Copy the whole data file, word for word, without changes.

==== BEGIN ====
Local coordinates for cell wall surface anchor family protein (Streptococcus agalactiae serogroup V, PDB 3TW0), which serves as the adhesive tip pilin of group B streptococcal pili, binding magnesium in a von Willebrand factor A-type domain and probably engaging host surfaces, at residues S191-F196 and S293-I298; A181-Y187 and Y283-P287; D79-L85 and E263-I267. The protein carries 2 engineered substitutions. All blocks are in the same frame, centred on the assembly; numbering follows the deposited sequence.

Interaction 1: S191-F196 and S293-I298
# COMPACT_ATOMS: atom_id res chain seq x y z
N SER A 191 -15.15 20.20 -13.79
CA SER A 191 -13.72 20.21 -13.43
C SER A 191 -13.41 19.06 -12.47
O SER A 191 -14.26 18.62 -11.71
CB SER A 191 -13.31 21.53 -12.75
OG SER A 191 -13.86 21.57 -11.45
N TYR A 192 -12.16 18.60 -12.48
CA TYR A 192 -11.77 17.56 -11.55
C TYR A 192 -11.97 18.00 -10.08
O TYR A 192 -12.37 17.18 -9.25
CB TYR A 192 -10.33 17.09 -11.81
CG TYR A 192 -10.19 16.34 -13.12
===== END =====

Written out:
Local coordinates for cell wall surface anchor family protein (Streptococcus agalactiae serogroup V, PDB 3TW0), which serves as the adhesive tip pilin of group B streptococcal pili, binding magnesium in a von Willebrand factor A-type domain and probably engaging host surfaces, at residues S191-F196 and S293-I298; A181-Y187 and Y283-P287; D79-L85 and E263-I267. The protein carries 2 engineered substitutions. All blocks are in the same frame, centred on the assembly; numbering follows the deposited sequence.

Interaction 1: S191-F196 and S293-I298
# COMPACT_ATOMS: atom_id res chain seq x y z
N SER A 191 -15.15 20.20 -13.79
CA SER A 191 -13.72 20.21 -13.43
C SER A 191 -13.41 19.06 -12.47
O SER A 191 -14.26 18.62 -11.71
CB SER A 191 -13.31 21.53 -12.75
OG SER A 191 -13.86 21.57 -11.45
N TYR A 192 -12.16 18.60 -12.48
CA TYR A 192 -11.77 17.56 -11.55
C TYR A 192 -11.97 18.00 -10.08
O TYR A 192 -12.37 17.18 -9.25
CB TYR A 192 -10.33 17.09 -11.81
CG TYR A 192 -10.19 16.34 -13.12